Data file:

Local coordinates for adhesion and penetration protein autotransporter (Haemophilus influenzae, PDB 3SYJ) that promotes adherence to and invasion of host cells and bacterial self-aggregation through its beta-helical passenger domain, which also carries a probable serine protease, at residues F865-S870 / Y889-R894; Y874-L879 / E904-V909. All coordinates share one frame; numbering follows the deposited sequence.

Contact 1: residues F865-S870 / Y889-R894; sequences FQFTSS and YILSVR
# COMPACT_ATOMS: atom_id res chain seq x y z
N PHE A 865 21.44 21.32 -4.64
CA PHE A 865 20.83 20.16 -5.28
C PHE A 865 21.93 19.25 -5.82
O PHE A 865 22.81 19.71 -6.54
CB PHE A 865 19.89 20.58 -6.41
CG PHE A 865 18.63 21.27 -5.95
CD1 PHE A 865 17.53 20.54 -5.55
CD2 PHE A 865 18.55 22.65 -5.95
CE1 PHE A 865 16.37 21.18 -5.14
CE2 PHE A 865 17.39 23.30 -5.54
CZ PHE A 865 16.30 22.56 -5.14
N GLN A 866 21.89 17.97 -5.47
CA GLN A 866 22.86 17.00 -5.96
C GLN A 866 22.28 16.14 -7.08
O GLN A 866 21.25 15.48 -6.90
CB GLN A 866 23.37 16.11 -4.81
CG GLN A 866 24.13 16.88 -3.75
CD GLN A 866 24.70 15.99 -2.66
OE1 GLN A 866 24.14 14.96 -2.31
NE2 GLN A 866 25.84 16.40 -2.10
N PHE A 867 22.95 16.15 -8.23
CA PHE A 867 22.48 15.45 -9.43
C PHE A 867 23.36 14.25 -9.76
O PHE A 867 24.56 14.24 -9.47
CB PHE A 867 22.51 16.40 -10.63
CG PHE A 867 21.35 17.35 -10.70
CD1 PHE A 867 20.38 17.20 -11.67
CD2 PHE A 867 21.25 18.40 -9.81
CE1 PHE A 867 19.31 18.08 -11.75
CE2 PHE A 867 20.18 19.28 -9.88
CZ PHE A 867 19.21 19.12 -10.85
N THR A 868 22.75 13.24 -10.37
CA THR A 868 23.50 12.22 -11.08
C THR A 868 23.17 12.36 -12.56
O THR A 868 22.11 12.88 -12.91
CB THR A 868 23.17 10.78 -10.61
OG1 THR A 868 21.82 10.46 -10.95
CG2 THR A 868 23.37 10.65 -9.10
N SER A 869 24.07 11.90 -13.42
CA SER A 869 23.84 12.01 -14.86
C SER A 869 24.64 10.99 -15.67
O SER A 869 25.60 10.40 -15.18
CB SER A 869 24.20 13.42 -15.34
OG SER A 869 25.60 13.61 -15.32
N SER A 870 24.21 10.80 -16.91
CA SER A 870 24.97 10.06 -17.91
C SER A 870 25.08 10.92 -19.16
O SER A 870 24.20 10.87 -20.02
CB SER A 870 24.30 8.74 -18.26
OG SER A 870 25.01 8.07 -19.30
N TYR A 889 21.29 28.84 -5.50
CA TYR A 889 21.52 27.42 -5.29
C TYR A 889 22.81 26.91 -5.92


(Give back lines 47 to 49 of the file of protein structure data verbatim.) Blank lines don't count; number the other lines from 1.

OG SER A 869 25.60 13.61 -15.32
N SER A 870 24.21 10.80 -16.91
CA SER A 870 24.97 10.06 -17.91